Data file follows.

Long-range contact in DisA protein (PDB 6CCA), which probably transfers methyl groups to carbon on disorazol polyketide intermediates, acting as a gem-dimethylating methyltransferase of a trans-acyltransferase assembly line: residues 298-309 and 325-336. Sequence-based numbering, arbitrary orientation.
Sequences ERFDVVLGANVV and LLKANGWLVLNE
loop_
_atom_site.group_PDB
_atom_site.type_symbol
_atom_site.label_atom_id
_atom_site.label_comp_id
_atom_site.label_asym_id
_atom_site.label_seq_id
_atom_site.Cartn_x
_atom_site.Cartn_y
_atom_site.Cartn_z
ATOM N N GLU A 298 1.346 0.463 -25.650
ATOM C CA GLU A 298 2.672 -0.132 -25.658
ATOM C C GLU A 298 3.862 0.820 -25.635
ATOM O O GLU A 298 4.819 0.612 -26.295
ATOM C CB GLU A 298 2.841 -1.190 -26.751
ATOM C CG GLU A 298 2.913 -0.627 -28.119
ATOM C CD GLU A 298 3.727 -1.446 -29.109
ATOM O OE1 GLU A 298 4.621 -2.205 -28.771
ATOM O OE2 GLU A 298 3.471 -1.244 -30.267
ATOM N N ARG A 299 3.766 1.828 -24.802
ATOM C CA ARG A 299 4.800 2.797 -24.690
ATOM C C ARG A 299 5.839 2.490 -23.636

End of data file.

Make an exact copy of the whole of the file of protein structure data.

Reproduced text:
Long-range contact in DisA protein (PDB 6CCA), which probably transfers methyl groups to carbon on disorazol polyketide intermediates, acting as a gem-dimethylating methyltransferase of a trans-acyltransferase assembly line: residues 298-309 and 325-336. Sequence-based numbering, arbitrary orientation.
Sequences ERFDVVLGANVV and LLKANGWLVLNE
loop_
_atom_site.group_PDB
_atom_site.type_symbol
_atom_site.label_atom_id
_atom_site.label_comp_id
_atom_site.label_asym_id
_atom_site.label_seq_id
_atom_site.Cartn_x
_atom_site.Cartn_y
_atom_site.Cartn_z
ATOM N N GLU A 298 1.346 0.463 -25.650
ATOM C CA GLU A 298 2.672 -0.132 -25.658
ATOM C C GLU A 298 3.862 0.820 -25.635
ATOM O O GLU A 298 4.819 0.612 -26.295
ATOM C CB GLU A 298 2.841 -1.190 -26.751
ATOM C CG GLU A 298 2.913 -0.627 -28.119
ATOM C CD GLU A 298 3.727 -1.446 -29.109
ATOM O OE1 GLU A 298 4.621 -2.205 -28.771
ATOM O OE2 GLU A 298 3.471 -1.244 -30.267
ATOM N N ARG A 299 3.766 1.828 -24.802
ATOM C CA ARG A 299 4.800 2.797 -24.690
ATOM C C ARG A 299 5.839 2.490 -23.636